- Arabtec and Dubai's stock exchange have been in the spotlight for the past month
- CNN's John Defterios looks at the controversy surrounding the construction firm
- Arabtec's CEO was forced to resign after accumulating 28% of its stock
- But its chairman tells Defterios Arabtec is working to improve the transparency
Call it Abu Dhabi's ivory tower.
The 35-story white skyscraper stands tall overlooking the mangroves of this oil rich emirate which is the capital of the United Arab Emirates.
It was the venue for what was arguably the most important corporate press conference this year in the UAE. The subject at hand was the construction firm Arabtec.
At the front of the room, board members who represent the "who's who" of Abu Dhabi trading families: Qubaisi, Fahim, Suwaidi and Mehari.
The major backer of Arabtec is the state run investment group Aabar, which is one of the many funds controlled by Sheikh Mansour bin Zayed Al Nahyan, Deputy Prime Minister, the Minister of Presidential Affairs, and the owner of, amongst other trophy assets, Manchester City Football Club.
Until a month ago, this company was not on anybody's global radar, even though the Dubai-based group is well known around these parts.
It has built the new global landmarks like the Burj Khalifa, the world's tallest tower, and the world's most expensive hotel to be constructed, the Emirates Palace.
It is also busy putting up the Louvre Abu Dhabi, part of a $25 billion cultural district in the city.
Interest inside and outside the country has been swirling around Arabtec and Dubai's stock exchange for the past month, especially after the market achieved an upgrade to MSCI's emerging market index in June.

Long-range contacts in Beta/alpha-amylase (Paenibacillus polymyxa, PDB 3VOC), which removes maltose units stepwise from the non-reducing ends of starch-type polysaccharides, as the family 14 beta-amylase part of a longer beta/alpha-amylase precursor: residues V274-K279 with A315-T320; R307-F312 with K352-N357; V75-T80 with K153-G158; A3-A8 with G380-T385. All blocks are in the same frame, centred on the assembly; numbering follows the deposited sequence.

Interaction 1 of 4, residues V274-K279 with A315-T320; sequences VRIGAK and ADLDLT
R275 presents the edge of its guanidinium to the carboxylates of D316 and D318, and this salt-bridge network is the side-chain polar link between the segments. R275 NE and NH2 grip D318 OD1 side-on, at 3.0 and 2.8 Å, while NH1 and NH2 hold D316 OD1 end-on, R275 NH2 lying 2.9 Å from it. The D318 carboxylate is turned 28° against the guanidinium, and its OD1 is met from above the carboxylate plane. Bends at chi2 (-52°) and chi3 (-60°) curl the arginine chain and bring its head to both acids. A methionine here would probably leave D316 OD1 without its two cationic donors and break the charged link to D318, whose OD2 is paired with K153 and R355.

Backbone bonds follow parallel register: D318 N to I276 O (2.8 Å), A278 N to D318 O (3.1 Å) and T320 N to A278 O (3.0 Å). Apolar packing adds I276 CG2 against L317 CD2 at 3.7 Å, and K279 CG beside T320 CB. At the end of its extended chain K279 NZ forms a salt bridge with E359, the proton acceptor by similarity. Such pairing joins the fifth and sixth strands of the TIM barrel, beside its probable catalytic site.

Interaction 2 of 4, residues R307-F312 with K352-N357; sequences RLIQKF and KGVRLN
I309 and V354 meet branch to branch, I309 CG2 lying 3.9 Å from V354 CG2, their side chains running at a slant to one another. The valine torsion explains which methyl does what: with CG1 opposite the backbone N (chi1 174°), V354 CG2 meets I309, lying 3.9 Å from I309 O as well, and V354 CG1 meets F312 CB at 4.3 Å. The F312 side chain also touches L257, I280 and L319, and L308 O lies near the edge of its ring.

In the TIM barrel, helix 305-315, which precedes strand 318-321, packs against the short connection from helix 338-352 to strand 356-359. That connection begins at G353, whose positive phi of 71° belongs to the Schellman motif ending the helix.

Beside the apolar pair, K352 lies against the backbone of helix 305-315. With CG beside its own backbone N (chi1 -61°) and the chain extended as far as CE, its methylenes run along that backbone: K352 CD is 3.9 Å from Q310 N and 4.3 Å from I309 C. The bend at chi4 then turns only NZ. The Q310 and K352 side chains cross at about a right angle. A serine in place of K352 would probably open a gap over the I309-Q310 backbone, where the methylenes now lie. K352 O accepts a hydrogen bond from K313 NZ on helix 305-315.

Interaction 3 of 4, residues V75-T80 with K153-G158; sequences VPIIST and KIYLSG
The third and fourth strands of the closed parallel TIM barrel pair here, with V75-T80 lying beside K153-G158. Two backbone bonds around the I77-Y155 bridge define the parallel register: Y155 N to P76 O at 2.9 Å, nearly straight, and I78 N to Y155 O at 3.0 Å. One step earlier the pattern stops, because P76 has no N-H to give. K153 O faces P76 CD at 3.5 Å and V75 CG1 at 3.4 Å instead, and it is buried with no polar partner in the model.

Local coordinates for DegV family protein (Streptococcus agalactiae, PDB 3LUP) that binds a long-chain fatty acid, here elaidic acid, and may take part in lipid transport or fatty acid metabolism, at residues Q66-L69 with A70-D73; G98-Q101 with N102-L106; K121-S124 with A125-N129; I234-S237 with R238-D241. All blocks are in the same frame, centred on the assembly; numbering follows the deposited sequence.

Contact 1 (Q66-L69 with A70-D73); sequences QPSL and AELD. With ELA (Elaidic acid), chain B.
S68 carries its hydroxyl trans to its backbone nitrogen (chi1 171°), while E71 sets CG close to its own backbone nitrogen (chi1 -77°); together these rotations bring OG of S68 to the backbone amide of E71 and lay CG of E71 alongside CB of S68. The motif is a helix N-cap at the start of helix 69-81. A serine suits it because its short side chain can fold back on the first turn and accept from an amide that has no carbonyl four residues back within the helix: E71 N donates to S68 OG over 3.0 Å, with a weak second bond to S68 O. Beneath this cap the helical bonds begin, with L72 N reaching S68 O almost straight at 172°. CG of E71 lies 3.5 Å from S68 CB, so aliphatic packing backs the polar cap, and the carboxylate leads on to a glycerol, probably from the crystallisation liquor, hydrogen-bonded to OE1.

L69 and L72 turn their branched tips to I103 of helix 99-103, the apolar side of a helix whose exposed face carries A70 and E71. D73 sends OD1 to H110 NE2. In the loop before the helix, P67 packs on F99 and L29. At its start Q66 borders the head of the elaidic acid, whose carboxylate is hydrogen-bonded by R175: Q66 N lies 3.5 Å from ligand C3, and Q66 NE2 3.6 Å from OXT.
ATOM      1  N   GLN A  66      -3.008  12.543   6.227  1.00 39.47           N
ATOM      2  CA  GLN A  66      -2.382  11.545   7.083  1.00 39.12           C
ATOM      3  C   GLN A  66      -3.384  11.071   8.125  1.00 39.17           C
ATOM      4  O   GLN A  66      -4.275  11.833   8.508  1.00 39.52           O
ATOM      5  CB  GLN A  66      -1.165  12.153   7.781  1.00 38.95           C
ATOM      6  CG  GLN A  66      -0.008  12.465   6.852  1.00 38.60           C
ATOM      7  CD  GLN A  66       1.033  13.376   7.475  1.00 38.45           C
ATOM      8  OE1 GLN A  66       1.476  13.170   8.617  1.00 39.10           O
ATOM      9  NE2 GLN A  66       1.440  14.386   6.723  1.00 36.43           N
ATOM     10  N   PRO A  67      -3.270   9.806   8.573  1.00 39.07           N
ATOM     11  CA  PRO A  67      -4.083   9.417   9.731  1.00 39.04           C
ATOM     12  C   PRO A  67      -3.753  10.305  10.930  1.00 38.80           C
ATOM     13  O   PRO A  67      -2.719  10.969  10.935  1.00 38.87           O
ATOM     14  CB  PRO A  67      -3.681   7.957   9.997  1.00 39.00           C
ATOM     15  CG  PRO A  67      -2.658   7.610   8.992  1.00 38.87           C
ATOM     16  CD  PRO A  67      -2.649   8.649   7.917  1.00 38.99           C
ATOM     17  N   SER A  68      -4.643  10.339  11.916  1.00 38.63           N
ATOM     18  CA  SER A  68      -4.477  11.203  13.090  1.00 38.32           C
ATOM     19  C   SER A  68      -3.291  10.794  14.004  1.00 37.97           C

But with a global upgrade comes international scrutiny for a company and stock market that many fund managers say are falling short on both transparency and corporate governance.
The press event was somewhat surreal.
Players representing billions of dollars of investment trying to clear up how a former CEO Hasan Ismaik accumulated 28% of the stock without either the company or the Dubai Financial Market raising any red flags.
An Arabic reporter I know was told before the press conference that we could all take our TV cameras in, but not have any audio.
That idea was quickly dropped.
Six board members were present, but Arabtec Chairman Khadem Al Qubaisi did all the talking during this hour long affair.
What emerged was a man out to clear the air. He said Arabtec has not seen one project cancellation and that Arabtec will in future do what it does best and that is construction -- and not venture into oil and gas as the previous leadership had planned.
The chairman told me, during a chat we had after the conference, that the former CEO used a handful of company vehicles to become the biggest shareholder to date.
"This guy decided to gather all the shares, because they are linked to Mr. Hassan," Qubaisi said.
"This is what I understood. But to be frank with you to speak about the details, I don't know."
That is not a big confidence builder for an MSCI listed company. We still don't know, despite it being probed, where Ismaik got the money to buy so much stock.
But when I asked Qubaisi about whether he has unearthed any impropriety, he told me: "There is nothing. We are only putting the system right now, but there is an auditor there, compliance system, everything there, but our job is to improve it."
Improving transparency to global standards will be a challenge, but Arabtec's order book seems to be healthy according to an analyst report put out today.
There is a backlog of some $16 billion according to HSBC and the construction group has been anointed by Abu Dhabi to build $40 billion of low income housing in Egypt to support the new government there.
That as they say is good business by any global standard.